Remember the story of Bruce and the spider? That tale of how a tiny creature’s persistence provided the spur that Bruce needed to keep going in the face of insurmountable odds? With the benefit of hindsight we know that success was eventually to be his. But he didn’t know that. He had to face his darkest moment without knowing what the future would bring.
Bruce had suffered terrible losses; the barbaric torture and death of some of his closest family, the imprisonment of others, the loss of Scotland. How much easier it could have been for him to turn and run. Give up and disappear from history. But he didn’t.
Visiting the cave and writing about it for the current edition of Scottish Islands Explorer, I found myself thinking that the central message of Bruce’s tale resonates just as strongly today as it did all those centuries ago. Like Bruce, we often have to take a leap of faith, not knowing what the final outcome will be, but hoping that the decision we’ve made is the right one.
Bruce faced terrible odds and knew only too well that his decision would impact on the lives of many, many people. That was a heavy responsibility. Right now, in countries like Syria and Yemen, men, women and children are facing the horrors of war, torture and starvation. Drug wars rage in South America. Torture and beheading in Saudi Arabia. Ours is not a peaceful world. Yet despite that, there are always those courageous enough to take the decision to stand up against oppressors, no matter how impossible the odds appear.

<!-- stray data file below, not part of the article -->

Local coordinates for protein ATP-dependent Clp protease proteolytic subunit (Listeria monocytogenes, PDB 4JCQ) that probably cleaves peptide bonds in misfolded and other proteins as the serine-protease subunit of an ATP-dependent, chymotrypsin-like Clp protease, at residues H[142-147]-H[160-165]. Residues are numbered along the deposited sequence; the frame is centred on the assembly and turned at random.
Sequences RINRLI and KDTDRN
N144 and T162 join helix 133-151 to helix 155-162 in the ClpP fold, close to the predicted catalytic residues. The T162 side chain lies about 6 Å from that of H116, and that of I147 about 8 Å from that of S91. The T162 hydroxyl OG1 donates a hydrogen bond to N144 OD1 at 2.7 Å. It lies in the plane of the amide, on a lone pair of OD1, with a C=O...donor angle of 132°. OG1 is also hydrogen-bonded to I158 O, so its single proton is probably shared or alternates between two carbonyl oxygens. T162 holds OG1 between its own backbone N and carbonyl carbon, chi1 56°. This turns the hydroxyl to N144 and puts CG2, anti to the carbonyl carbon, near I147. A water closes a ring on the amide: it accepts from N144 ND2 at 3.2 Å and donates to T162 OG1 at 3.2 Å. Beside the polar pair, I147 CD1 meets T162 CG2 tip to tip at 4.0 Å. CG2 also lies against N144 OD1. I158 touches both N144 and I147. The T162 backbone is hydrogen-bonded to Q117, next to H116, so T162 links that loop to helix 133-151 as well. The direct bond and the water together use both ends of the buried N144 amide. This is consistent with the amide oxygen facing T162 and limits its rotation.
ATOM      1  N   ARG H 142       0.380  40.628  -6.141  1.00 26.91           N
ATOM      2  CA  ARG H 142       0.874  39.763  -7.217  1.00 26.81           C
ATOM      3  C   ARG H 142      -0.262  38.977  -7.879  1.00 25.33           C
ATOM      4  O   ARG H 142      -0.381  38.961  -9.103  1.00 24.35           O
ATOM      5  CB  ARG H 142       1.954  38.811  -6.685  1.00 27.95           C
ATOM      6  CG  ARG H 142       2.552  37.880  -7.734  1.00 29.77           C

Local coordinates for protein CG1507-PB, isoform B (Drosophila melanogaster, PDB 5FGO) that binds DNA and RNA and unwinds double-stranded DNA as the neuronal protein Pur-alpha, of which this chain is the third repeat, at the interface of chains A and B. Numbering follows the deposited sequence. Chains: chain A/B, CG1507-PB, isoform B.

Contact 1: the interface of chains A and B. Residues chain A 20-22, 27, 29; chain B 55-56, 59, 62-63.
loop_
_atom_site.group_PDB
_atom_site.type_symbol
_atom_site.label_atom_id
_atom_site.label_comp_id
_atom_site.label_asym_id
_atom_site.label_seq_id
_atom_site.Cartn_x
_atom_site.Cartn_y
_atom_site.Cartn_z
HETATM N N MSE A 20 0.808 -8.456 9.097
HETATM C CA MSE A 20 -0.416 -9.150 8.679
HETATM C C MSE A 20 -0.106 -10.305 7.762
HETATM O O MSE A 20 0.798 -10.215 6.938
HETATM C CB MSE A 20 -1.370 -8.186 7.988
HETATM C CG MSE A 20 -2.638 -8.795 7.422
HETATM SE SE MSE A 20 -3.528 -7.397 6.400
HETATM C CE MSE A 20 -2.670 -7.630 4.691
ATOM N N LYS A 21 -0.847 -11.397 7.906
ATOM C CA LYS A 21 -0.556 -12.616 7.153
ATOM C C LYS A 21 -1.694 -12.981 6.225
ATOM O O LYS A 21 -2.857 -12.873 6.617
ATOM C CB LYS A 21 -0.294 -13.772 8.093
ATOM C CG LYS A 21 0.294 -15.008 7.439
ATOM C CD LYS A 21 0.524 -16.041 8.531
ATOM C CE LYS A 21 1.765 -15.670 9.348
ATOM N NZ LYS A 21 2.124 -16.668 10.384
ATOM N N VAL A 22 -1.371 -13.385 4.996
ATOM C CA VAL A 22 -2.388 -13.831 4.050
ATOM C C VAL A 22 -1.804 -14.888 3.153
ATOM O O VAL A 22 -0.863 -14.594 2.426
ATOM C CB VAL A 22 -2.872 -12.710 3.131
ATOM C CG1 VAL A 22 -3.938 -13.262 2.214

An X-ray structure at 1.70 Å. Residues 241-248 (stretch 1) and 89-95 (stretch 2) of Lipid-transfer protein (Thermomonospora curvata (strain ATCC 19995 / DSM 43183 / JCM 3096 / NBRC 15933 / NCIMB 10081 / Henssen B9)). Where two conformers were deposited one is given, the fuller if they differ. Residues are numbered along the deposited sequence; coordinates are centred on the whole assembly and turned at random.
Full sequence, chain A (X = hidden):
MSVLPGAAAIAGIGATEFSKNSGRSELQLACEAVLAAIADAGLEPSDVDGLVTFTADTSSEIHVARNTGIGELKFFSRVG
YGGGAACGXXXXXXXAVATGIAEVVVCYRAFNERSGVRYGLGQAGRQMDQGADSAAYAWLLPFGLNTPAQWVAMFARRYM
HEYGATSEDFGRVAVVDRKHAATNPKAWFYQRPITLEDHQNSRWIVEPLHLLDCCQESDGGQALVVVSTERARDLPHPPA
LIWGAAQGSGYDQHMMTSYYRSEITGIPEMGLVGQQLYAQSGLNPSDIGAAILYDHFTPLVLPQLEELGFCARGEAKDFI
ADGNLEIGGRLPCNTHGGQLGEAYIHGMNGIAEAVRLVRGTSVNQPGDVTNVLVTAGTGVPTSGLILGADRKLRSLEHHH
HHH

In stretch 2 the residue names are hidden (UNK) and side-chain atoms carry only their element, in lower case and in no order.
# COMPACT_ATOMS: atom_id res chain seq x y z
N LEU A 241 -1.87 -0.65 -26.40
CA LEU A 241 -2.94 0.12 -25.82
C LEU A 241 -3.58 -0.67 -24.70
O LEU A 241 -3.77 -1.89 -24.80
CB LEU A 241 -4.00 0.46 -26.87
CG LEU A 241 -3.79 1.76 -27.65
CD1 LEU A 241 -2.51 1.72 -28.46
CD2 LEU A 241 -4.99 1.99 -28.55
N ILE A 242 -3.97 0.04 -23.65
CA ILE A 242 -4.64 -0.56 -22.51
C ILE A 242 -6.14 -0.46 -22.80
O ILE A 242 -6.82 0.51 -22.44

Fortunately our decisions seldom put us in physical danger, but they’re still important. They affect us as individuals, but also the wider community around us. So, like Robert the Bruce, what we decide to do – or not to do – is important for more than just ourselves.
Arran is a beautiful island; rich in geology, archaeology, history and natural beauty and this cave is full of signs that it’s been used for centuries. For one thing, it’s a treasure trove of carvings: everything from present day graffiti to ogham (Celtic) writing; animals, crosses, swords and much more. Carvings from the Bronze Age, early Christian era, Norse, Medieval, and Victorian times. It’s all there for the eagle-eyed to spot!
King’s Cave on Arran may or may not be the actual location of the Bruce story, but that moment in Bruce’s life was nonetheless a pivotal moment in Scotland’s history. The cave is an evocative place to visit and ponder on the courage it can take to stand up for our convictions. And should doubts arise, remember Bruce and his spider!